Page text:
“Getting to know you, getting to know all about you”; even Julie Andrews and Deborah Kerr didn’t find this easy, as they struggled with culture shock and personality clashes in The King and I. What has perhaps become more apparent, over the last three months, is that many managers – and HR - know very little about the people in their teams.
Those leaders and managers who have focused on gaining a deeper understanding of their team’s circumstances, challenges, wants, needs, motivations and preferences are likely to have got more from them during this difficult time.
Part of the answer may be in ensuring we have more regular check-ins and conversations with people; many managers have told us that they have spent significant proportions of their working day calling their team members – not just to see how they are progressing with specific tasks, but asking about how they are coping and feeling, whether family and friends are well, what obstacles they are experiencing and what they are doing to stay fit, healthy and motivated.
We have talked before about how we’ve equipped our online performance management tool - Talent Performance - to help managers have more focused, meaningful and effective regular conversations with direct reports, and now is a good time to be thinking about what your talent management practices need to look like when we return to work, about what support, tools and help we can be giving managers to ensure we come back better.
Keeping those conversations with employees going about what’s important to them, what they’re experiencing at work, what they want, what motivates them, what interests them, what they’re really good at, what they want to learn, is going to help us strengthen our connections with our colleagues, stay alert to wellbeing issues and treat people as individuals.
But we can all get better at having coaching conversations, by developing the associated skills and by learning and deploying some simple frameworks that help us structure a dialogue in a way that helps the other person to take more ownership for solving their own problems, improving their performance, learning new things. A popular tool for this is John Whitmore’s GROW which gives you a basic four-step framework for having better conversations around learning and performance.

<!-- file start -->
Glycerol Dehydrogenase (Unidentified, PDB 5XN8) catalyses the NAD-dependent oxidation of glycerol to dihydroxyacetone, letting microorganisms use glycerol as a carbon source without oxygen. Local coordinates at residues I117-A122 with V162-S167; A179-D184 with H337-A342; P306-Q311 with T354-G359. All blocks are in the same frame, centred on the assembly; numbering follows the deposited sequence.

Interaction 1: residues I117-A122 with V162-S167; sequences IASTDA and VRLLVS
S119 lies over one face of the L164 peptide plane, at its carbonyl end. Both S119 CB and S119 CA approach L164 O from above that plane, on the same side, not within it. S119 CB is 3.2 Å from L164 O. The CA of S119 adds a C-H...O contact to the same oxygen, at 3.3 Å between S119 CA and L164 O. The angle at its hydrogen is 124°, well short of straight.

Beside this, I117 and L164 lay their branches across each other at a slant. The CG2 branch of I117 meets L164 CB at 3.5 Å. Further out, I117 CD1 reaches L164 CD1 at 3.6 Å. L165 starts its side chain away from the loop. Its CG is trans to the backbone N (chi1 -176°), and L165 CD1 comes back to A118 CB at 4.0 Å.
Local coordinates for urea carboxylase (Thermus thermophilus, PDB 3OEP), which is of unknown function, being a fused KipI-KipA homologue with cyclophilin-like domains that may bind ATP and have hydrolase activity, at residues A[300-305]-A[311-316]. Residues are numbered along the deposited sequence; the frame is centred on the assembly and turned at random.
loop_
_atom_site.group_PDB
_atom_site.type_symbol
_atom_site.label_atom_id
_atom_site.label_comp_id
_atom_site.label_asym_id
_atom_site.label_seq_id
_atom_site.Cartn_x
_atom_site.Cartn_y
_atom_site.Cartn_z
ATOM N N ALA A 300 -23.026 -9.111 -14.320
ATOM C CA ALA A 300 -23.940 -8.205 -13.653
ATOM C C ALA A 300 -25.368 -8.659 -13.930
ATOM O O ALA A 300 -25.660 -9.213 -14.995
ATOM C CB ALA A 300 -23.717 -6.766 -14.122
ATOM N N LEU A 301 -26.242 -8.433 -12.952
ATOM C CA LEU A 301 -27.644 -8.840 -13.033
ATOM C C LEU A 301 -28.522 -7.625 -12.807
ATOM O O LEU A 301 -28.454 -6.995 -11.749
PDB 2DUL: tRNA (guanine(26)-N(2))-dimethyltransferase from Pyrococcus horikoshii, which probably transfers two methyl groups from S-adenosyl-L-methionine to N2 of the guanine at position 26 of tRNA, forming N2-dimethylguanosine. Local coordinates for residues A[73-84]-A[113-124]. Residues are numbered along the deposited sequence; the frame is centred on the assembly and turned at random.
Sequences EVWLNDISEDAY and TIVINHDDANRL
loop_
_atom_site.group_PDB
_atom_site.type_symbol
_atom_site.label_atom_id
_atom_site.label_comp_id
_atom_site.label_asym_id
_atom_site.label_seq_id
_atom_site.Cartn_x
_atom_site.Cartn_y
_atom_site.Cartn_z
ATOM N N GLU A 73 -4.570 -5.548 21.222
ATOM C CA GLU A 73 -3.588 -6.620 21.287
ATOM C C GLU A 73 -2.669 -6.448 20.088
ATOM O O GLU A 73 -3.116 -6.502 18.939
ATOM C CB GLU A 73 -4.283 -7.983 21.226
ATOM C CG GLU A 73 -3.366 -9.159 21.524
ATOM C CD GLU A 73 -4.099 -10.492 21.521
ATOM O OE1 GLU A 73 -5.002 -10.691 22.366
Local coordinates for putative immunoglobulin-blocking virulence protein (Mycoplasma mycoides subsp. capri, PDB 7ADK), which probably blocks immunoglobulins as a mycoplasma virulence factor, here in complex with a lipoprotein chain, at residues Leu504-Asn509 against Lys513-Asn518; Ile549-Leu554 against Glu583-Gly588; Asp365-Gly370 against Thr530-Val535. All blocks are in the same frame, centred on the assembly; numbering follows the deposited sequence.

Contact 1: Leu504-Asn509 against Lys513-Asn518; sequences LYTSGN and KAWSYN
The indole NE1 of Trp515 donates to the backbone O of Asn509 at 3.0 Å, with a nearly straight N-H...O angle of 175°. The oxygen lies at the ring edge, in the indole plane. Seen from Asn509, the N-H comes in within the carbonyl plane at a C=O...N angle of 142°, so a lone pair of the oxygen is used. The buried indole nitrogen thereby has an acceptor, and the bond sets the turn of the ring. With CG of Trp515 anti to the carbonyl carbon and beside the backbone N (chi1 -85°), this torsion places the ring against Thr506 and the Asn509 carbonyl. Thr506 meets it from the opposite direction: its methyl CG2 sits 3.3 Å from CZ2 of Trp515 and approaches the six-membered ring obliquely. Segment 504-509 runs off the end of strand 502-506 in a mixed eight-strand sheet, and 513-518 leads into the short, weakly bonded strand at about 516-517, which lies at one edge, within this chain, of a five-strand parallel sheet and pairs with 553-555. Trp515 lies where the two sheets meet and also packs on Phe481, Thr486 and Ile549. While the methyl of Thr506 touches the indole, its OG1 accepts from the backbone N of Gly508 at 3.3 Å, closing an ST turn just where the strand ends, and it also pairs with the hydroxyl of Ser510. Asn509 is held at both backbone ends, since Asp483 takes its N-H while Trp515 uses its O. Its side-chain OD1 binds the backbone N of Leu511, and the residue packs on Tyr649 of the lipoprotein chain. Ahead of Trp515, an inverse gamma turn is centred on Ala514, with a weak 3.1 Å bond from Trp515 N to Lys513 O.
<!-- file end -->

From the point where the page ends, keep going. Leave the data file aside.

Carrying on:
Having said that a framework is helpful, coaching as a practice should help you to be flexible in the moment, pursue a conversation and help the individual work through things without having a clear agenda or a list of bullet points to work through. It shouldn’t feel like a process, or be restrictive or limiting or manager-led. There is a balance to be struck between being alive to what the individual needs and wants to talk about, and making productive use of check-in time. In our software, you can provide helpful prompts, reminders and suggested questions for managers to refer to in preparation for check-ins, but probably one of the useful weapons in their armoury is active listening. It takes time, focus and motivation to really listen to someone, and we can remove one of these excuses by scheduling and engaging in more frequent check-ins!
Talking about health, wellbeing and work-life balance
These three areas are increasingly becoming the concern and focus of many C-suites. With organisations like Microsoft testing out a four-day workweek in Japan – and reporting an almost 40% rise in productivity – and many workers worldwide exploring the benefits of a reduced working week, flexible hours and homeworking, this is a trend that is likely to continue. In the public sector, the rise of Mental Health First Aiders, flexible working champions, wellbeing networks and ‘great place to work’ initiatives, there is a lot of organisational support and infrastructure but it is still the domain of a manager to protect the wellbeing of his or her employees and we should ensure that they are equipped to have conversations about these topics.
It can be easy to avoid talking about health, wellbeing and work-life balance: many people feel awkward raising and discussing potentially sensitive topics, they might fear the consequences, or doubt their own ability to tackle them in an empathetic and supportive, but also a professional and constructive, way. NHS Employers have a handy factsheet that helps you to prepare and think about talking about wellbeing at work, which is a useful resource even for those not working in the Health sector. The Head Light Check In function enables you to create your own checklists, suggested questions or guidelines for managers to draw on whilst holding these conversations, acting both as a reminder that they need to be taking a holistic and person-centred approach to performance management and as a helpful resource for doing so.
We hope you'll tune in next week when we'll be advocating a need for greater tolerance and humanity and less judgement from our managers and leaders.
If you have any questions in the meantime do please get in touch, and pass this along to a colleague so that they can sign up too!